private void method14() {}

}
2
  • How can I add default method and specify default access modifier in one line? default default void myDefaultMethod() throws error. Jul 23, 2021 at 15:24
  • @ajinzrathod default void myDefaultMethod() achieves what you want. Just like with classes, interfaces do not use any keyword to specify package-private, aka "default" visibility - it is simply the standard access modifier when others (public, private, protected) are omitted. I think it might've been more sensible for Oracle to use a different keyword than default (standard perhaps?) for non-abstract non-static interface methods to avoid potential confusion between it and the term "default" being used to mean package-private access modifier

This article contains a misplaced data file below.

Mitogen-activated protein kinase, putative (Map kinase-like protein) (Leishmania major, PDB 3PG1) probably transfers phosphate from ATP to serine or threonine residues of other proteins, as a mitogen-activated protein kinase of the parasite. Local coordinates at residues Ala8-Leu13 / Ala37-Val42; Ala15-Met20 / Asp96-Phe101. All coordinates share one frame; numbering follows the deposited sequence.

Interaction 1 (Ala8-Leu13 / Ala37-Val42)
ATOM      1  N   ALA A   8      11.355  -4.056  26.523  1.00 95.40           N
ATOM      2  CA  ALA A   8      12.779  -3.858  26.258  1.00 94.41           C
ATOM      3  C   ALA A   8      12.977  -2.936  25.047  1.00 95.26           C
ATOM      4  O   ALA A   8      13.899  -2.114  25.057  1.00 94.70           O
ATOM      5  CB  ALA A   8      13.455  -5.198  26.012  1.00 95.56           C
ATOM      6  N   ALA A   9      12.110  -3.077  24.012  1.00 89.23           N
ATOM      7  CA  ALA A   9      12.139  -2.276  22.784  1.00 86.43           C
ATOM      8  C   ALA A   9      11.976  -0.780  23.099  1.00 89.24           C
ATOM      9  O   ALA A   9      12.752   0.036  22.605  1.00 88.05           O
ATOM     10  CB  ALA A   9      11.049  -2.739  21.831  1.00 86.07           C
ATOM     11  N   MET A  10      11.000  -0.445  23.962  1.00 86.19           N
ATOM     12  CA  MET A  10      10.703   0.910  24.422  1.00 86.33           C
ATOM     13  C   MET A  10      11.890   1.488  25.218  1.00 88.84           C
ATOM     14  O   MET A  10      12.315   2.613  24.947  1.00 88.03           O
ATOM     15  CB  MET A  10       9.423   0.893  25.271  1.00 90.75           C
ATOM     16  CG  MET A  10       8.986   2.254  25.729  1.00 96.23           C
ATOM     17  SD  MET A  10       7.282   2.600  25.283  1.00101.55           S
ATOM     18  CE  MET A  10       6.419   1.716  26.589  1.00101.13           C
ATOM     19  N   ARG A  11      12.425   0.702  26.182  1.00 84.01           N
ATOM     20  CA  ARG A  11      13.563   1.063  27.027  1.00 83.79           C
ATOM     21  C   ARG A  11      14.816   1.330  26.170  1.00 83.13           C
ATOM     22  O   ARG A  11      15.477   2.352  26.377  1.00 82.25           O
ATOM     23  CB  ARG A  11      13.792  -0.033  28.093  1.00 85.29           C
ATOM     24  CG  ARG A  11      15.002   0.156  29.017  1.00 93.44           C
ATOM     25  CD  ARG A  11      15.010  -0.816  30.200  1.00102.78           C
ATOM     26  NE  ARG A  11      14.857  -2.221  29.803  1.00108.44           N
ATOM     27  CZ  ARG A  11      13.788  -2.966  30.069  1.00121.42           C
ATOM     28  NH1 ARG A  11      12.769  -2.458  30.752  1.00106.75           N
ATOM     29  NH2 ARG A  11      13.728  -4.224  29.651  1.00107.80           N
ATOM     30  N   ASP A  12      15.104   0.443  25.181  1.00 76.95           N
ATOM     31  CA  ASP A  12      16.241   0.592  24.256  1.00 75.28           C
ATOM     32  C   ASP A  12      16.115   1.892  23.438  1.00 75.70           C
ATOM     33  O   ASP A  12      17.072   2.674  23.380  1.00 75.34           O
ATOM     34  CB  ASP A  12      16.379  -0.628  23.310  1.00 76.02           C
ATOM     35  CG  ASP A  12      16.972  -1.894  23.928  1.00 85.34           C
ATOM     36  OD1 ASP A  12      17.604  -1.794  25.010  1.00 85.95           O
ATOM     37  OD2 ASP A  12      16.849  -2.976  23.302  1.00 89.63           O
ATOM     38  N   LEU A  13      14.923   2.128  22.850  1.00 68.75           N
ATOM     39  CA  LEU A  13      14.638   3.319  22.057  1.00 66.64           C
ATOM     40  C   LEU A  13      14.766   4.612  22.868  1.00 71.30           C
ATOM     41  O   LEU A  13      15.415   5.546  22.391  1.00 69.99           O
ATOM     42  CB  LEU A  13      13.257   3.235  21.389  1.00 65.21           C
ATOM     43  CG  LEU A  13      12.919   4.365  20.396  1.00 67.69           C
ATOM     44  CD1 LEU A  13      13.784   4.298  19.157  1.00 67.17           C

– amy
    Mar 7, 2022 at 12:12
8

I disagree with the popular answer, that having public implies that there are other options and so it shouldn't be there. The fact is that now with Java 9 and beyond there ARE other options.

I think instead Java should enforce/require 'public' to be specified. Why? Because the absence of a modifier means 'package' access everywhere else, and having this as a special case is what leads to the confusion. If you simply made it a compile error with a clear message (e.g. "Package access is not allowed in an interface.") we would get rid of the apparent ambiguity that having the option to leave out 'public' introduces.

Note the current wording at: https://docs.oracle.com/javase/specs/jls/se9/html/jls-9.html#jls-9.4